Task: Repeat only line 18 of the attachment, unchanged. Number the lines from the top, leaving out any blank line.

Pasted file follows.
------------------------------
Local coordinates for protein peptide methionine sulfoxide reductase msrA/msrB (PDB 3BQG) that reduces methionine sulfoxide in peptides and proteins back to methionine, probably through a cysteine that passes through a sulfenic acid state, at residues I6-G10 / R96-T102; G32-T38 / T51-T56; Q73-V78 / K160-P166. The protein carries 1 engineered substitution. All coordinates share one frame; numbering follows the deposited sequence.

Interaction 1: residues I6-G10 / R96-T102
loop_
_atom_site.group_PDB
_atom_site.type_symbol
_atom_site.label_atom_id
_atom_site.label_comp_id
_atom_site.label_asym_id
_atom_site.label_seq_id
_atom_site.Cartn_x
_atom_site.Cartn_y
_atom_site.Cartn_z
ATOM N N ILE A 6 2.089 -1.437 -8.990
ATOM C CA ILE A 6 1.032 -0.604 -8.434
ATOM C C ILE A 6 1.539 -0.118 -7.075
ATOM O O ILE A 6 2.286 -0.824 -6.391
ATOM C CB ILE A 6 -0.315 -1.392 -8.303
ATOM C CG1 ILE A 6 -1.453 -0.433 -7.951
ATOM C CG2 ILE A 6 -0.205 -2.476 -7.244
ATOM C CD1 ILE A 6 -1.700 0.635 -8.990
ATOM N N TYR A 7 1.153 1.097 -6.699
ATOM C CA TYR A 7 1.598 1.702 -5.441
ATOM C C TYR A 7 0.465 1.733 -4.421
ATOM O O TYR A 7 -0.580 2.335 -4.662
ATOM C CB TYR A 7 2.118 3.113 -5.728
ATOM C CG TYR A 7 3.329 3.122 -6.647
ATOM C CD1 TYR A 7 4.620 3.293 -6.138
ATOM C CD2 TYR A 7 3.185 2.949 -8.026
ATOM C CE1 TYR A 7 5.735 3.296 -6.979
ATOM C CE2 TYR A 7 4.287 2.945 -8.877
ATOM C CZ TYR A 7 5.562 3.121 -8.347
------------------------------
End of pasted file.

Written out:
ATOM C CG1 ILE A 6 -1.453 -0.433 -7.951